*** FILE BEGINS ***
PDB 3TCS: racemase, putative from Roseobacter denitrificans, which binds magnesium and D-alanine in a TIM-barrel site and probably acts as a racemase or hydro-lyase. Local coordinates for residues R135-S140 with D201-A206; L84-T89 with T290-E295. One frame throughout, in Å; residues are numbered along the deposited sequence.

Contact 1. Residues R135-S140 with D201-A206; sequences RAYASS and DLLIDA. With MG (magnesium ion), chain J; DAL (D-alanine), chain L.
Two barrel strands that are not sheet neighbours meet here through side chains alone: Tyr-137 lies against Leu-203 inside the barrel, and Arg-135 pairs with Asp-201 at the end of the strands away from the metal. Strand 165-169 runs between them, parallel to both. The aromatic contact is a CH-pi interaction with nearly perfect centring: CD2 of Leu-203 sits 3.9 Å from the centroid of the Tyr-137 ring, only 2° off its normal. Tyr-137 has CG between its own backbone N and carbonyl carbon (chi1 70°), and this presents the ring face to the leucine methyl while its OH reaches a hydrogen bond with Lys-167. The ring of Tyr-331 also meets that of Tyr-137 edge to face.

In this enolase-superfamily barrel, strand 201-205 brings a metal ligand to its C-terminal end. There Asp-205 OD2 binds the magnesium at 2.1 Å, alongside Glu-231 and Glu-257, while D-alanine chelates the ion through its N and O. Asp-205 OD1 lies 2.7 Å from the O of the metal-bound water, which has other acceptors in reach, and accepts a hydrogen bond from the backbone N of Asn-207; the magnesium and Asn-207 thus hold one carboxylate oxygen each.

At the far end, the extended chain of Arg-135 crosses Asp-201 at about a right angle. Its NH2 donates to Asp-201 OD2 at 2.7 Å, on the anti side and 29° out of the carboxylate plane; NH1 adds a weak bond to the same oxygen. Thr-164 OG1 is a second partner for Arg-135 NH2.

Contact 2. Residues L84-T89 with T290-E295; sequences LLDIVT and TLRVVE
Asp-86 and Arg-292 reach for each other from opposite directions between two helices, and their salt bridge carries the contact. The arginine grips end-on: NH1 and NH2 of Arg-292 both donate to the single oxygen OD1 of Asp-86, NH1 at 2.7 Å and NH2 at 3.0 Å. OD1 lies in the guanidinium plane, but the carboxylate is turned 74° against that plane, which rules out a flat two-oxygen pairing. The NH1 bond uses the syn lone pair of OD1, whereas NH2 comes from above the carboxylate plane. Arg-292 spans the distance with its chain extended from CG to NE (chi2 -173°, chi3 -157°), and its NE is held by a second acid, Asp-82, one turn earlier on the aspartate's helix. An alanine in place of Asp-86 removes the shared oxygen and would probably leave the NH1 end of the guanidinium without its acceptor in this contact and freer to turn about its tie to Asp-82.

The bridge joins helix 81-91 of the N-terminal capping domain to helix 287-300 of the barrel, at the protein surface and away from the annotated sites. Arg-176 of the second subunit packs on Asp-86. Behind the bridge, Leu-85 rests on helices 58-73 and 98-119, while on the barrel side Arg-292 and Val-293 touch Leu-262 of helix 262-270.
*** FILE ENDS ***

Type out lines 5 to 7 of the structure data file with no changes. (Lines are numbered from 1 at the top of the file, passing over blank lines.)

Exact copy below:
At the far end, the extended chain of Arg-135 crosses Asp-201 at about a right angle. Its NH2 donates to Asp-201 OD2 at 2.7 Å, on the anti side and 29° out of the carboxylate plane; NH1 adds a weak bond to the same oxygen. Thr-164 OG1 is a second partner for Arg-135 NH2.

Contact 2. Residues L84-T89 with T290-E295; sequences LLDIVT and TLRVVE
Asp-86 and Arg-292 reach for each other from opposite directions between two helices, and their salt bridge carries the contact. The arginine grips end-on: NH1 and NH2 of Arg-292 both donate to the single oxygen OD1 of Asp-86, NH1 at 2.7 Å and NH2 at 3.0 Å. OD1 lies in the guanidinium plane, but the carboxylate is turned 74° against that plane, which rules out a flat two-oxygen pairing. The NH1 bond uses the syn lone pair of OD1, whereas NH2 comes from above the carboxylate plane. Arg-292 spans the distance with its chain extended from CG to NE (chi2 -173°, chi3 -157°), and its NE is held by a second acid, Asp-82, one turn earlier on the aspartate's helix. An alanine in place of Asp-86 removes the shared oxygen and would probably leave the NH1 end of the guanidinium without its acceptor in this contact and freer to turn about its tie to Asp-82.